There's a drug house near his home and a bunch of bums in town, he said.
Police should be paying more attention to them and less to people like himself, Widmer said.
As part of his job, he used to sell guns. Now he might not be able to own one, he said.
Ron Givler, the Greenfield Township police chief who took him home from the checkpoint, is an acquaintance but told him he couldn't chat.
"This is business," Givler said.
Still, Givler said good night when they parted.
It wasn't one: Widmer never got to sleep afterwards.
"I've tried to lead a good life," he said. "I follow the rules and make friends."
Jennifer Morris is a medical lab tech from Nason Hospital. She draws blood from Widmer and Jeffrey A. Evanskey - the other DUI arrestee. Morris must maintain pristine custody of suspects' blood. She writes the arrestee's name, address and date of birth onto a chain-of-custody form, gets the arrestee to sign the form and places the pair of tubes for each arrestee into a biohazard bag with a tamper-proof seal.
The bags each go into an individual metal box that she padlocks. She doesn't have keys. The keys are in a secure location at the hospital. When she leaves the checkpoint with blood samples, she goes directly to the hospital, without stopping. Upon arriving, she tells the lab tech on duty she has "legal alcohol." The tech signs the key out, opens the box, ensures the seal is intact, performs the test on a sample and fills out a test report. The police come in person to pick up the report. You can't mail or fax or phone it in, Morris said.
Morris sometimes testifies in court about chain of custody.
She said she loves her job, partly because she likes to watch the cops do theirs.
During 22 years of checkpoints, arrestees have been mostly cooperative, she said.
Once, an arrestee was hitting the cops as they brought him in.
But she doesn't worry.
"They'll take care of me," she said.
She doesn't feel sorry for the arrestees.
"They shouldn't be drunk," she said.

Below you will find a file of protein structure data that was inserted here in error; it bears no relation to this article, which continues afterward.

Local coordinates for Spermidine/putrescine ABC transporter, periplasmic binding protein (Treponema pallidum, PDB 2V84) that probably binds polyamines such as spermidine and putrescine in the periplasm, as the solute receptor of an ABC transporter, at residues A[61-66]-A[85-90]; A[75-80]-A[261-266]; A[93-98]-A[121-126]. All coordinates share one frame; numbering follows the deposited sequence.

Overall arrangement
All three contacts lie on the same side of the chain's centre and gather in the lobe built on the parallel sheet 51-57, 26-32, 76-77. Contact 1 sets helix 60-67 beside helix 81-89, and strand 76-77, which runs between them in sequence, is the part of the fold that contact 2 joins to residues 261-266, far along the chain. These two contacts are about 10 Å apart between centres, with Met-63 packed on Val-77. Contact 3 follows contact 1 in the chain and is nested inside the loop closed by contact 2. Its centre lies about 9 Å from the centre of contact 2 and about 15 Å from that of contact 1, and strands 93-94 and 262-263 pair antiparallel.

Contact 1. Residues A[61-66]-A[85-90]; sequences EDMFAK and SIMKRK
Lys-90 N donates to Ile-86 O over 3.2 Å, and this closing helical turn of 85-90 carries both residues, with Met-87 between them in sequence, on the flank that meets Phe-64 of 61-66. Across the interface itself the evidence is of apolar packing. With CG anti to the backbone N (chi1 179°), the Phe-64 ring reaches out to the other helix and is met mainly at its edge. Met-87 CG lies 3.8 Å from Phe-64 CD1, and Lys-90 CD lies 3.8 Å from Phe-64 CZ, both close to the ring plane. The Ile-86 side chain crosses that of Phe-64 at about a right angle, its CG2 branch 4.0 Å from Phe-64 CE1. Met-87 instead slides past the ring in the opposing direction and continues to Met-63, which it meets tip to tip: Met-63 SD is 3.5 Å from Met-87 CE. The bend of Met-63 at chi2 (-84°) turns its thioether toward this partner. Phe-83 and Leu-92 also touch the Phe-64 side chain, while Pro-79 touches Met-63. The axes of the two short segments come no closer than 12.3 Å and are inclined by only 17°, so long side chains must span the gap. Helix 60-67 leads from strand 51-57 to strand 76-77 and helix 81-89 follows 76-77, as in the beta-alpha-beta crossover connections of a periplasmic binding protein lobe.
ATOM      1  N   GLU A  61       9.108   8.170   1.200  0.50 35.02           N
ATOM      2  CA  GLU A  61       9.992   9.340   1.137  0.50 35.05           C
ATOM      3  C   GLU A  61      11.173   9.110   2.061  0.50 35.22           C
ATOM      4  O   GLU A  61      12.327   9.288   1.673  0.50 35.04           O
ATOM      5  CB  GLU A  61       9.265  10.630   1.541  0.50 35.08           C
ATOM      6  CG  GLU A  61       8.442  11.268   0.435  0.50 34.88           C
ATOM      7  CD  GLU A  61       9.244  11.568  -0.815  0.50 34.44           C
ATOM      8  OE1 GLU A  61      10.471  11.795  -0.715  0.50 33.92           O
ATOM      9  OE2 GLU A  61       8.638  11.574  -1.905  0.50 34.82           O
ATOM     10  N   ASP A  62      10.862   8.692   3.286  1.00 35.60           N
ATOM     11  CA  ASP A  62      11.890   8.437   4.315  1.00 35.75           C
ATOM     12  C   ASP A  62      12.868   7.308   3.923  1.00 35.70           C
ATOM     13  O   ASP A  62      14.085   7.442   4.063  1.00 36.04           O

Widmer ended up in the checkpoint bus lab after a roving patrol officer noticed one of the vehicle's brake lights was out at Pennsylvania Avenue and 14th Street. Widmer didn't yield to an oncoming car at a green light there while turning left, according to a news release from Tyrone police. After stopping Widmer, the officer smelled alcohol, then administered a field sobriety test, which Widmer failed. The hospital test eventually showed Widmer's blood alcohol was 0.158 percent.
Evanskey, 34, ended up in the checkpoint bus after a crash at Clay Avenue and Third Street in Tyrone.
Officers found his truck with its left front tire off, having hit a steel post, with beer cans strewn on the ground. Evanskey wasn't there. He called, however, and reported to 911 that someone had stolen his vehicle. Officers went to his home, found Evanskey inebriated and shaken up, and after taking a statement and investigating the crash found "his story didn't add up," according to a news release. Then Evanskey admitted he was the driver.
The hospital test showed his blood alcohol level was 0.154 percent, nearly twice the legal limit.
As the team sets up, residents from a housing development next door gather to watch. As the hours wear on, a couple of workers on break from their night shift at the paper mill come out on a second-floor landing overlooking the checkpoint and watch. The weather was pleasant. A prism light, kept inflated with a fan powered by a compressor, draws insects of many types, which crawl over its white fabric. There is a quiet esprit de corps, with no macho posturing.
Blontz sits in a camp chair on the sidewalk working his clicker. There are long periods with no vehicles coming through. Blontz has volunteered to help at sobriety checkpoints for about eight years, because his mother spent three months in the hospital after a head-on crash caused by a drunken driver 15 years ago.
She was riding in a vehicle with a friend who also ended up in the hospital.
The drunken driver - the driver of the other car - was killed.
He drank and drove when he was younger, Blontz said.
"But when it's that close to you," he said, "it's a reality check."
Mirror Staff Writer William Kibler is at 949-7038.